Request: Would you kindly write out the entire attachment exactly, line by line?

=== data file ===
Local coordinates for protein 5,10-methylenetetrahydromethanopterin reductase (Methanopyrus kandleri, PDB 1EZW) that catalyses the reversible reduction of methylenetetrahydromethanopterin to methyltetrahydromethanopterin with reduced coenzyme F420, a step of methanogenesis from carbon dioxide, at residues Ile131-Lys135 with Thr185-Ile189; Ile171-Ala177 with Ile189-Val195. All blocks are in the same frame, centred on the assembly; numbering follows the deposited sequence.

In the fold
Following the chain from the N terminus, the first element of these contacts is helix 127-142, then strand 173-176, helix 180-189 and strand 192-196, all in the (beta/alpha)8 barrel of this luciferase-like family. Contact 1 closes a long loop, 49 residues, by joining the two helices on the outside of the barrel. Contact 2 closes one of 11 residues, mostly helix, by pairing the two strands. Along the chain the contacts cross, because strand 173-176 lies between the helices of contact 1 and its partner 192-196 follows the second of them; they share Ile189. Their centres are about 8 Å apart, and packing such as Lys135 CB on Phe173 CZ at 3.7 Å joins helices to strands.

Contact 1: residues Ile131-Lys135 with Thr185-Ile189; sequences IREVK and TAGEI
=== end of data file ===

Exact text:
Local coordinates for protein 5,10-methylenetetrahydromethanopterin reductase (Methanopyrus kandleri, PDB 1EZW) that catalyses the reversible reduction of methylenetetrahydromethanopterin to methyltetrahydromethanopterin with reduced coenzyme F420, a step of methanogenesis from carbon dioxide, at residues Ile131-Lys135 with Thr185-Ile189; Ile171-Ala177 with Ile189-Val195. All blocks are in the same frame, centred on the assembly; numbering follows the deposited sequence.

In the fold
Following the chain from the N terminus, the first element of these contacts is helix 127-142, then strand 173-176, helix 180-189 and strand 192-196, all in the (beta/alpha)8 barrel of this luciferase-like family. Contact 1 closes a long loop, 49 residues, by joining the two helices on the outside of the barrel. Contact 2 closes one of 11 residues, mostly helix, by pairing the two strands. Along the chain the contacts cross, because strand 173-176 lies between the helices of contact 1 and its partner 192-196 follows the second of them; they share Ile189. Their centres are about 8 Å apart, and packing such as Lys135 CB on Phe173 CZ at 3.7 Å joins helices to strands.

Contact 1: residues Ile131-Lys135 with Thr185-Ile189; sequences IREVK and TAGEI